Foreign Real Estate Reporting FBAR
Foreign Real Estate Reporting FBAR: The FBAR is filed by US Persons to report Foreign Bank and Financial Accounts to FinCEN. There are a lot of misconceptions when it comes to FBAR (FinCEN Form 114 Filing). For example, many US account holders believe that only foreign bank accounts are reportable — but that is not true. In fact, foreign pension plans, retirement accounts, life insurance policies with cash values, and investment accounts are all reportable on the FBAR. But what about foreign real estate, is that reportable? Sometimes foreign real estate may be reported on the FBAR and sometimes it escapes the FBAR filing requirement.
Let’s go through some of the basics of foreign real estate FBAR reporting:
Foreign Rental Property (Individually Owned)
Even though a Foreign Rental Property is used to generate foreign income and may be considered an asset — it is not a foreign bank or financial account, so it is not reportable.
But, if there is a bank account associated with the foreign rental property and in a US persons name, the foreign bank account is reportable — even though it is associated with foreign rental property that is not reported.
Foreign Entity With Real Estate Property
While the entity itself is not reported on the FBAR, it may be reported on other forms such as FATCA form 8938 or the Form 5471 which is used to report foreign corporations. if for example, you had a Sociedad Anonima — it would be reportable even if the entity only contained foreign real estate.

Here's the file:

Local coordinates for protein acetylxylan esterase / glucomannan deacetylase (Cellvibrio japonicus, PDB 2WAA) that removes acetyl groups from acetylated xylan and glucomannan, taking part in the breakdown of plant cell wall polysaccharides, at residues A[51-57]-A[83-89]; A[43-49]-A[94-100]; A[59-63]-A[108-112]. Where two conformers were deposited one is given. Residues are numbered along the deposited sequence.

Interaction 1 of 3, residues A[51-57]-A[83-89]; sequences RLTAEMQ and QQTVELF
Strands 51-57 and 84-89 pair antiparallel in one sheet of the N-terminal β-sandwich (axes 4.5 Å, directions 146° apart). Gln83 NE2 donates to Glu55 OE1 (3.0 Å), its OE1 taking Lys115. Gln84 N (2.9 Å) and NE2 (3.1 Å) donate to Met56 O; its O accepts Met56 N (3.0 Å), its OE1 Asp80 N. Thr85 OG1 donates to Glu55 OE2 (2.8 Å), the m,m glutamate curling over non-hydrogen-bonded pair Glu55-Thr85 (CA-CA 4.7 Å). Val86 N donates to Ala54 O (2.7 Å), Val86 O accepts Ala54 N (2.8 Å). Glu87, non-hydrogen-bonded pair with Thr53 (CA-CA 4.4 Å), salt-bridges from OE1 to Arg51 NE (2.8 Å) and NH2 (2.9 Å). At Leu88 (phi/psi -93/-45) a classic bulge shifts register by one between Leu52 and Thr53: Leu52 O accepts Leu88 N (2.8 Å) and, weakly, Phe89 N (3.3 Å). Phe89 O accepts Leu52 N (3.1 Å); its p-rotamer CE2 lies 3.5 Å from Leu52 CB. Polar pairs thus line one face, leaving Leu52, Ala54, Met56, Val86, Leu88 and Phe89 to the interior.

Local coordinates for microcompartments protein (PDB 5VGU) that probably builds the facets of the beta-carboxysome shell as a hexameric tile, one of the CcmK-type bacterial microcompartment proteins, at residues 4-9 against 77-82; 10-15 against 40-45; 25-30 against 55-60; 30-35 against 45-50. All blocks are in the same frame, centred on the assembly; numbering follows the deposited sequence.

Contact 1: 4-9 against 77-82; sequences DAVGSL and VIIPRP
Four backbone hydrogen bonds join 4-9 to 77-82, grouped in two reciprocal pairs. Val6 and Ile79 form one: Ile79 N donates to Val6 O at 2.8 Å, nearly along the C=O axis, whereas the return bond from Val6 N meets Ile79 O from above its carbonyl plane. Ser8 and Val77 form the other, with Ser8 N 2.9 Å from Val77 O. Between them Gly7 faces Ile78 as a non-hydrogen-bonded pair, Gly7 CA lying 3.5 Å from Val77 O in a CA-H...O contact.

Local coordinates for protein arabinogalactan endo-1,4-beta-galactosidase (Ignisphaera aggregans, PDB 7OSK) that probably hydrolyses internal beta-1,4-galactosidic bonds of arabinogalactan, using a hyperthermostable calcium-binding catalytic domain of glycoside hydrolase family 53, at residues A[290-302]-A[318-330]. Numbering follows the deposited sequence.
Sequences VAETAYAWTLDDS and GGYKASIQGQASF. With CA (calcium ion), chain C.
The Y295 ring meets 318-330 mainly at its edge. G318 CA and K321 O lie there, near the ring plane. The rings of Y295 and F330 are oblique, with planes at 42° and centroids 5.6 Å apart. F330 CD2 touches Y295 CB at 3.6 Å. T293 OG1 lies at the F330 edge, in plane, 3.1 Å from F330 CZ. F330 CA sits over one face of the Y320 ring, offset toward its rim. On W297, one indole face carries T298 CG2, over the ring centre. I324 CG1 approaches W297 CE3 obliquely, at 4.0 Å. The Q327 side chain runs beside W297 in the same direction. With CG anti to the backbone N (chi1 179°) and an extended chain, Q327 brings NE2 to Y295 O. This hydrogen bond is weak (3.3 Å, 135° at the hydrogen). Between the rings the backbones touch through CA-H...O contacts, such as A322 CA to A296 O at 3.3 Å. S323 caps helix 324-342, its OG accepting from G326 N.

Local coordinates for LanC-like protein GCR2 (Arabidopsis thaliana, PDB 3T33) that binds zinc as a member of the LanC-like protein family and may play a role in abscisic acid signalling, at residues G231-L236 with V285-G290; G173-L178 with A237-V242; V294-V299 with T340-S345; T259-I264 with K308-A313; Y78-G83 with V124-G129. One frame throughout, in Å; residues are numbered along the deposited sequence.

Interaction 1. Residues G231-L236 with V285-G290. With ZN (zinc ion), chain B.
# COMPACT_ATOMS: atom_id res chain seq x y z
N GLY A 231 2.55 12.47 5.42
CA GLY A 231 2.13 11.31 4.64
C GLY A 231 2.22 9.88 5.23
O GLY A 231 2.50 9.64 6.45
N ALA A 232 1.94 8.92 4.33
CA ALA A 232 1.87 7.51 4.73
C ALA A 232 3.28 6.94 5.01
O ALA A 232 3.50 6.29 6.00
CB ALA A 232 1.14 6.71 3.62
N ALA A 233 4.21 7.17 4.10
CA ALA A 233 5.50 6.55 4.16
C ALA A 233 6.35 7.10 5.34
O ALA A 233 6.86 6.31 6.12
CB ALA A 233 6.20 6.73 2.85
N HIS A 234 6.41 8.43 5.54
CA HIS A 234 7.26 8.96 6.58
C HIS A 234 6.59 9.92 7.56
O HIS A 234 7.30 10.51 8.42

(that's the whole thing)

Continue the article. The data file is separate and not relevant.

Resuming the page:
Foreign REIT/REIT Funds
A REIT is a real estate investment trust. If it’s a fund such as a mutual fund or equity fund (e.g. REIT Fund), then it is equivalent to a mutual fund and generally reportable on the FBAR.
If the REIT is a fund is part of a larger account then you may get off easy by just reporting the main account number. If it’s just one of several different funds and is an individual fund — chances are you will have to report each individual fund. You may also have a form 8621 filing requirement (PFIC), noting the FBAR and Form 8621 are not mutually exclusive.
*A stand-alone REIT has to be evaluated to determine if it may fall into FBAR territory.
Foreign Real Estate FBAR Reporting is Complicated
In conclusion, when it comes to FBAR reporting for REIT (Real Estate Investment Trusts) and other foreign real estate, it can be very complicated and it is important to evaluate the type of real estate investment to determine if it has to be reported.
International Tax Lawyer Specialist Team: Golding & Golding
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